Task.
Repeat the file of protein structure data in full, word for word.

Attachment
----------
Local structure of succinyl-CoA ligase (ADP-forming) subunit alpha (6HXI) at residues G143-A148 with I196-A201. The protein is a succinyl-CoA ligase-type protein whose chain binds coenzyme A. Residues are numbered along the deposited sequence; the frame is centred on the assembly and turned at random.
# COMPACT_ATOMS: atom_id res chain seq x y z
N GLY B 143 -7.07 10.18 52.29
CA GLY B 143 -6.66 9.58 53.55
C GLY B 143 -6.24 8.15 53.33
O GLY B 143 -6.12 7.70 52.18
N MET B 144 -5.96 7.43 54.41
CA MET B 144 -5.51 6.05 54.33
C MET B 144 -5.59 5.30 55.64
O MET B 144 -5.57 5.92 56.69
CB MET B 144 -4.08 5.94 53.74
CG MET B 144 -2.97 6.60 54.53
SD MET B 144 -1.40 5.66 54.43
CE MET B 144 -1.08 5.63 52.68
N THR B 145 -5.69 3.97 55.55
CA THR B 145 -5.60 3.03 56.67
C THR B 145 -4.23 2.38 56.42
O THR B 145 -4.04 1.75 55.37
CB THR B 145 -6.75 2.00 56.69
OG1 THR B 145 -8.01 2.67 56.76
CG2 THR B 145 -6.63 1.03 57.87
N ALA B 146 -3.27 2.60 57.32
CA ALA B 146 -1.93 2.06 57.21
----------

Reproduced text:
Local structure of succinyl-CoA ligase (ADP-forming) subunit alpha (6HXI) at residues G143-A148 with I196-A201. The protein is a succinyl-CoA ligase-type protein whose chain binds coenzyme A. Residues are numbered along the deposited sequence; the frame is centred on the assembly and turned at random.
# COMPACT_ATOMS: atom_id res chain seq x y z
N GLY B 143 -7.07 10.18 52.29
CA GLY B 143 -6.66 9.58 53.55
C GLY B 143 -6.24 8.15 53.33
O GLY B 143 -6.12 7.70 52.18
N MET B 144 -5.96 7.43 54.41
CA MET B 144 -5.51 6.05 54.33
C MET B 144 -5.59 5.30 55.64
O MET B 144 -5.57 5.92 56.69
CB MET B 144 -4.08 5.94 53.74
CG MET B 144 -2.97 6.60 54.53
SD MET B 144 -1.40 5.66 54.43
CE MET B 144 -1.08 5.63 52.68
N THR B 145 -5.69 3.97 55.55
CA THR B 145 -5.60 3.03 56.67
C THR B 145 -4.23 2.38 56.42
O THR B 145 -4.04 1.75 55.37
CB THR B 145 -6.75 2.00 56.69
OG1 THR B 145 -8.01 2.67 56.76
CG2 THR B 145 -6.63 1.03 57.87
N ALA B 146 -3.27 2.60 57.32
CA ALA B 146 -1.93 2.06 57.21